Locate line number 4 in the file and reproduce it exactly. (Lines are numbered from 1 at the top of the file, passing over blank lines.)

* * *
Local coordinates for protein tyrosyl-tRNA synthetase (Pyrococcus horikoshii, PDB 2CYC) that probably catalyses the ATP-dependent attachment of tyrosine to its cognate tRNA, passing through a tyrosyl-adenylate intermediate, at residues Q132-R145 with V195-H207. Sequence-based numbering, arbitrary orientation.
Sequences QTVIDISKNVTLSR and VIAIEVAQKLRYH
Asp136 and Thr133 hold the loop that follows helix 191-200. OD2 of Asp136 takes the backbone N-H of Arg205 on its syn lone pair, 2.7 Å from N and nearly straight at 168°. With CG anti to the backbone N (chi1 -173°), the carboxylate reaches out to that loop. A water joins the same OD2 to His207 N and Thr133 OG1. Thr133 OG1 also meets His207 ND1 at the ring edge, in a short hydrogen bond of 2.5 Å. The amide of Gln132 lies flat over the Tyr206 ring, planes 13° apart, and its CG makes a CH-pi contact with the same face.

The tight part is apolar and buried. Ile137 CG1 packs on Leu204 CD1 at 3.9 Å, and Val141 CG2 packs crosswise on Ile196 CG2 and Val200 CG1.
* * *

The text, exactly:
The tight part is apolar and buried. Ile137 CG1 packs on Leu204 CD1 at 3.9 Å, and Val141 CG2 packs crosswise on Ile196 CG2 and Val200 CG1.